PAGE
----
When my parents were young, they bought a 4-year-old house in a new housing development. It was 1,037 square feet, 3 bedroom, 1 bath, full unfinished basement, pie shaped lot 54.6 front feet, land area 7,433 square feet. It didn't have a garage, but when I was in grade 3 we built a detached double garage. My mother worked for the telephone company, she advanced to supervisor of the business office in the city of Brandon (36,000 people) by age 22. When my mother became pregnant with their first child, me, she had to quit her job. There wasn't maturity leave in 1962. My father was a welder; he was a high steel construction worker before he met my mother, he built steel bridges, oil storage tanks at refineries, that sort of thing. Remote work sites: 6 weeks on, 2 weeks off (vacation). When his wife got pregnant, he quit the job he loved and got a job with the railroad so he could stay in town with his wife and family. His title was "boiler maker", which means he was certified to weld pressure vessels. With a single income they could afford that house. Try buying such a house, supporting a wife and 3 children, with one income today.

When I was in grade 8, my mother had gone back to work, got a job as an accountant. My parents sold that house and bought a new house in a bedroom community just outside Winnipeg. New development, they liked the display home but didn't like the colours and wanted the plan reversed (flipped left-right). The builder had several empty lots on the block, so built one to my parent's order. 3,000 square feet, 4 bedroom, 2 and a half baths, full unfinished basement, double attached garage, 1/2 acre lot. It had a "main" bathroom on the second floor with a bathtub, an "en-suite" bathroom with shower stall off the master bedroom, and a half bath at the back entrance / garage entrance with a toilet and sink. This cost $79,000 in 1975. According to the inflation calculator on the website of Bank of Canada (Canadian version of the Fed), that works out to $382,000 today. Similar houses in that neighbourhood are currently listed for $550,000 to $750,000 today.

I bought my house in 1990. Real estate document claimed it was 800 square feet, but when I measure outside the stucco I get 342 square feet, 2 story so 684 square feet total, built in 1907. 2 bedroom, 1 bath, single detached garage, part basement. The basement is large enough for the furnace, water heater, full size washer and dryer, and you can turn around. There's a dirt crawl space under the rest. Property is 25 feet wide by 107 feet deep (2,675 square feet). I paid $46,500. When I moved in a neighbour asked what I paid and laughed at me. She said the previous owner paid $36,000, the one before that paid $24,000. That same inflation calculator from what I paid, today would be $81,000. Similar houses in my neighbourhood are listed at $160,000 to $180,000. But when I applied for work in Toronto, I looked on a real estate website for a similar house; asking price was $600,000. The only similar house listed for Vancouver (not including surrounding communities) had an asking price of $1.4 million! That's insane!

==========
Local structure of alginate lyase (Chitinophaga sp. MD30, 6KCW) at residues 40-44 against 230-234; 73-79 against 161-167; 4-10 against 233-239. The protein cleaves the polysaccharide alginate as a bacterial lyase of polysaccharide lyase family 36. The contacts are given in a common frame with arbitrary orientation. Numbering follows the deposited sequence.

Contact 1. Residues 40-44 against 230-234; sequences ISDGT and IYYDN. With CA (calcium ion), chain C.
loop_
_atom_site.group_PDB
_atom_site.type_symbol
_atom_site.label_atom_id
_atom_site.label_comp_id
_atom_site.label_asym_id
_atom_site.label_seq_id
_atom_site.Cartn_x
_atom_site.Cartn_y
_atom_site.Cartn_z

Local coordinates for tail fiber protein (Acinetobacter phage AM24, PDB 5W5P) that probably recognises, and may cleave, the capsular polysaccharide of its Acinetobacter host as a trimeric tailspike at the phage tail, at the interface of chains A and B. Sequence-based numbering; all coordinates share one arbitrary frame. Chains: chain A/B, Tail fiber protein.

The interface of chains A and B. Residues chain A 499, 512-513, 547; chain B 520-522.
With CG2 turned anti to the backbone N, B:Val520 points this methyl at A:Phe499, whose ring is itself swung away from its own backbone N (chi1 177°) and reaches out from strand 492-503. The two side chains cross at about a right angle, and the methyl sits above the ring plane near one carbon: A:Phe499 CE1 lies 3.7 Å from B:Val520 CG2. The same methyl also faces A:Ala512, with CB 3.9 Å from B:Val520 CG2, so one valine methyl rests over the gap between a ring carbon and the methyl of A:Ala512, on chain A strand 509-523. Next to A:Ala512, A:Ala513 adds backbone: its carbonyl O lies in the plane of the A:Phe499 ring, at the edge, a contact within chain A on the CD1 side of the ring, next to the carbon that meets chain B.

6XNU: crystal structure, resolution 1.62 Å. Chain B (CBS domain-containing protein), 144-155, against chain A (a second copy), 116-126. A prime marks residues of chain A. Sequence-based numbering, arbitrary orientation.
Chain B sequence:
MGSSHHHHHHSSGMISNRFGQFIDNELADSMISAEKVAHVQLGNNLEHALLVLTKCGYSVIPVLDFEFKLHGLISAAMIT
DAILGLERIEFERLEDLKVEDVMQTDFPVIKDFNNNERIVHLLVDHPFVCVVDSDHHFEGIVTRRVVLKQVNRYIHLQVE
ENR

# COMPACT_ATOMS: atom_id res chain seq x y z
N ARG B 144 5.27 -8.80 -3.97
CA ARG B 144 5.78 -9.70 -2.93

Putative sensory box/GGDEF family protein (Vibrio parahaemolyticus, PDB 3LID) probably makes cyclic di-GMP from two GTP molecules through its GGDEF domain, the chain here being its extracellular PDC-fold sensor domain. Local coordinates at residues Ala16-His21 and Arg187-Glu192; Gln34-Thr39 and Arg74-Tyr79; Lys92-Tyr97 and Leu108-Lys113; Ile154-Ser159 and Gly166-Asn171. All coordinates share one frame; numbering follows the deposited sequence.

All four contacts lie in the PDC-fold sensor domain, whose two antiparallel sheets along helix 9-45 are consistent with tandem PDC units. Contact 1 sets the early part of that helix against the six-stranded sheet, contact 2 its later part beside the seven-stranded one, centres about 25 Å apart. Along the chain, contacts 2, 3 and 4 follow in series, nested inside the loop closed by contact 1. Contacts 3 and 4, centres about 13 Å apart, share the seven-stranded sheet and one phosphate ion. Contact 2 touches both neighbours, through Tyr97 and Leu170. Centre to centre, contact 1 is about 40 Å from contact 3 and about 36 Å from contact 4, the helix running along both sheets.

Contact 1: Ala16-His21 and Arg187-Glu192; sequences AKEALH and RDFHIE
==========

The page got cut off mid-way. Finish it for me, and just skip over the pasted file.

I watched an online video of a townhall meeting with the Prime Minister. When he promised to do something about housing costs, one person from Vancouver asked if he was going to make more land. Ok, so this is a way to make available more land.

Last edited by RobertDyck (2019-04-19 13:48:55)

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#13 2019-04-19 12:55:57

tahanson43206
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Registered: 2018-04-27
Posts: 922

Re: Terraced housing development

For RobertDyck ....

Thank you for providing this topic, and all the detail in recent posts!

You would have no way of knowing this, but I've been running a webcam (katkam.ca) for years, as a way of keeping track of the movement of the Sun throughout the year.  The pictures you provided of Vancouver are both familiar and fun to see because the perspective is different, and the picture quality is higher than the webcam.

I am intrigued by your concept, and hope these words will encourage you to pursue your vision.

Is the land you've identified as of interest owned by a government agency? 

I asked Mr. Google a question along those lines, and got this: